What initially drew you to radio as a storytelling medium?
Because it was there. I'd get up before dawn and pretend to be the host of a morning radio show, speaking to an imaginary audience via a toy microphone. That was when I was eight. Later, with a real working intercom, I had my own "radio station" inside the house. I improvised newscasts and produced magazine shows for visitors. I did radio because I loved it. As for the "story telling" part, for me all radio was music. I listened to all radio, both talk and tunes, as if it were music and I tried to arrange the background sounds in my shows as the tune. The interviews and the stories were the "lyrics."
Of course, if I were a kid today, I'd do all this on youtube.com and kyte.tv. Probably not on radio.
Who are some of your radio influences? What radio work inspired your own?
You might be surprised at my inspirations. Half of them were musicians and music producers because when I was 18, pop music was really interesting. Often innovative. Songs were the real radio "programs." It was music that drew people to the radio. Phil Spector, Roy Halee, and George Martin, the music producers who did the most interesting mixes, were vital influences on my work. They taught me what I wanted to hear in the studio.
Among broadcasters, I admired anyone who followed a format but simultaneously performed just off from that format. People who sounded as if they were listening to the station along with you. DJ's Dan Ingram and Bruce Morrow, for example, who injected their personalities while preserving the station's identity. On NPR today, Scott Simon is the master in this regard. You can hear Steve Inskeep on Morning Edition developing this essential talent as well. What's to be learned from them? That a dependable format makes the audience comfortable while the surprise personality keeps them listening. The magic balance of surprise and predictability.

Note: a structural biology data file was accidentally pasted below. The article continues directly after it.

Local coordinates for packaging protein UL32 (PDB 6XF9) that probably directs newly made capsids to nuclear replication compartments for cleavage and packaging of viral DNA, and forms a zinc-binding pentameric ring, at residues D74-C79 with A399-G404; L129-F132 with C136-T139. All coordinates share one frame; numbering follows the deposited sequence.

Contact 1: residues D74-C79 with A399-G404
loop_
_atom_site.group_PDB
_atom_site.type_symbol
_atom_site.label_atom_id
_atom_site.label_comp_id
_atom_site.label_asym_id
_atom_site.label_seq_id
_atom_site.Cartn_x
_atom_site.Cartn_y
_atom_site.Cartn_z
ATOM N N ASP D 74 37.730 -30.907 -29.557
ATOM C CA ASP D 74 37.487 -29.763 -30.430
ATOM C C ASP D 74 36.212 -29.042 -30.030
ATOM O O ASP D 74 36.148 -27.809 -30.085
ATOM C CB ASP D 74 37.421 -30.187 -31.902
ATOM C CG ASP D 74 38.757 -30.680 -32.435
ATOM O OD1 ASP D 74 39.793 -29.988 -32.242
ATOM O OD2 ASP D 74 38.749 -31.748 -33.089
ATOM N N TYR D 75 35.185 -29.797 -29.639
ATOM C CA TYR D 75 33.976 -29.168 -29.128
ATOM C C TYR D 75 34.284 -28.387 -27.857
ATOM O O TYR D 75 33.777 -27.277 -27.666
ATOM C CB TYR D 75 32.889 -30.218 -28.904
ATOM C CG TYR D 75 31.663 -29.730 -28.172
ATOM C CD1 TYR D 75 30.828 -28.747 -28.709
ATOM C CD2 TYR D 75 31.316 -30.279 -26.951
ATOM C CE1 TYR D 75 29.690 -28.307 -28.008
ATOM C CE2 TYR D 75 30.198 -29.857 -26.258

The ultimate radio performer was, of course, Jean Shepherd. As he did for so many other listeners, Shepherd gave me hope in the depths of high school. And he gave me full permission to experiment.
Why was it important to you to put "ordinary" people (the people in your Sound Portraits) on the radio?
First, just because I could. "Ordinary" people were available and everyone else in the media was ignoring them. Or, more precisely, every time a farmer or fisherman or salesman or mother was interviewed, reporters just asked, "Who you gonna vote for?" and that was that. As if voting was the only valuable thing people did. Worse yet, the follow-up questions were always about things people could only know by listening to the media. "We tell you what to think and you parrot it back to us" was the pervasive "man on the street" interview format on both commercial and public media. I thought it was stupid.
Meanwhile, on NPR at the time, most of the content consisted of in-studio talking heads from Washington think-tanks commenting on the news. By contrast, I figured that many "ordinary" people were available for real conversations without the agenda of soliciting votes, trying to sell books or protecting their jobs. That was the genesis of the Sound Portraits series I invented for All Things Considered. I'd drive around the country, jump out of the car anywhere and start recording. I talked with a pilot or a policeman or a sales clerk for at least an hour, often prompting them to open up by sharing details of my own life with them. Then I'd go home, cut myself out of the interviews and spend three days crafting and mixing the little five-minute "portrait" for broadcast each Friday. A young single mother talking about her suicidal thoughts, for example, required 72 edits for the five-minute piece, with lots of inserted pauses. I wanted it to sound as if she was talking just to you, the listener. Intimately.
Nobody else was doing anything like this at the time. I thought it would be good for people to hear the issues of the day -- life in the military, crime, flying safety, drug use, or whatever --- emerging naturally, without a reporter's contrived prompting.
This seems like a common practice for producers today -- to take recording equipment out into the field to capture scenes and sounds and life outside the studio -- but it must have been a very new thing in the 1970s, when you first started producing your Sound Portraits. What inspired you to go out into the field?
Listening to Pacifica one morning, I heard the earliest field recordings made by famed commercial producer, Tony Schwartz (author of The Responsive Chord). The sounds of kids playing in the park. The sound of tug boats on the Hudson River. These sounded rather extraordinary at the time, when portable cassette machines had only been around for a few years. It was novel and I wanted to record stuff like this right away, myself.
What were you trying to achieve with the hour-long documentaries you produced for Options?